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Dealing with suppliers and negotiating with clients can be quite time consuming however I would not be short-cutting this process too much. Develop some efficiencies... yes. Go into each meeting/negotiation with a very clear understanding of what it is you want or need to get out of it. Having an understanding of what the other parties objections or concerns might be will be a big advantage also. This will not only produce desired outcomes but will reduce meeting/negotiating times dramatically.

Knowing what is important or urgent as opposed to 'a waste of time' is very difficult for someone who is poorly organised to start with. Proper time management can only begin by... Firstly defining business goals. Secondly, developing operational strategies aligned with your goals. Thirdly, outline specific tasks which will lead to your strategic outcomes. Lastly, manage how you and your employees send time on these tasks by properly allocating resources and prioritising these tasks. There are many methods. You just need to find one that suits your situation.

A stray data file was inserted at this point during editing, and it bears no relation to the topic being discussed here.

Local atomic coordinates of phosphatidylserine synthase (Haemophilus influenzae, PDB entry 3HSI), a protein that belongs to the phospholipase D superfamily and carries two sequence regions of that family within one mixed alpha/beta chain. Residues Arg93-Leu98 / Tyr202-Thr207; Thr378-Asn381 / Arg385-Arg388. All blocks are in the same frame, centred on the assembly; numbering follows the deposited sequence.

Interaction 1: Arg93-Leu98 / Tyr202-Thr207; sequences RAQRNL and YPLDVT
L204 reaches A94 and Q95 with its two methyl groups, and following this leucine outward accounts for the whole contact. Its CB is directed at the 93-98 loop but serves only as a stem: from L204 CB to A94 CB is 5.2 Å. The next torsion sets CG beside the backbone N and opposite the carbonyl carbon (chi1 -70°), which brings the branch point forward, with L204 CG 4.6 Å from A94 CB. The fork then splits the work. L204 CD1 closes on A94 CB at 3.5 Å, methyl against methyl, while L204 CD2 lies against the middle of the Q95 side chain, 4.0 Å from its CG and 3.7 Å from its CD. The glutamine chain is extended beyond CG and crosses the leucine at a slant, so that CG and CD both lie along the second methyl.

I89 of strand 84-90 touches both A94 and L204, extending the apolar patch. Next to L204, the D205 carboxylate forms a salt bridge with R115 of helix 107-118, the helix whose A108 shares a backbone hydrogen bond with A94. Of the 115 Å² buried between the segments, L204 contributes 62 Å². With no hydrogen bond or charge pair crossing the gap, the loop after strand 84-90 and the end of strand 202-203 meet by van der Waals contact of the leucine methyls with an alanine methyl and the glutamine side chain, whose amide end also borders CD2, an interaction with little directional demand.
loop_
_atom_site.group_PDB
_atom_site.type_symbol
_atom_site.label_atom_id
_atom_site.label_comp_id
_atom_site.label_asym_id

Quite often I have found poor time management comes down to individuals bad habits, procrastination or poor workplace culture. If you really want to manage your time and the time of your employes more efficiently, identify where the problems lay and work hard to change or eliminate bad practices.

David... Try
Zmithy , December 25, 2011
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David: With the high Aussie dollar, the big new carbon tax and Gillard's "unilateral war on pollution," and the woeful excuse for a Government, there's never been a better time to outsource. Australia does have a comparative advantage at some things, like selling minerals to China (at least until Labor's boneheaded big new tax on mining comes in), but for other things like labour, with the joke that is FairWork, there's no comparative advantage.

So why should you, as a small business owner, pay the cost of socialist Big Government policy from Labor? As a boss, you create the jobs, not the Government!

Outsource away. Because Australia's ultimate business inefficiency is letting a Labor Government run by union thugs run the country!
aussielibertarian , December 28, 2011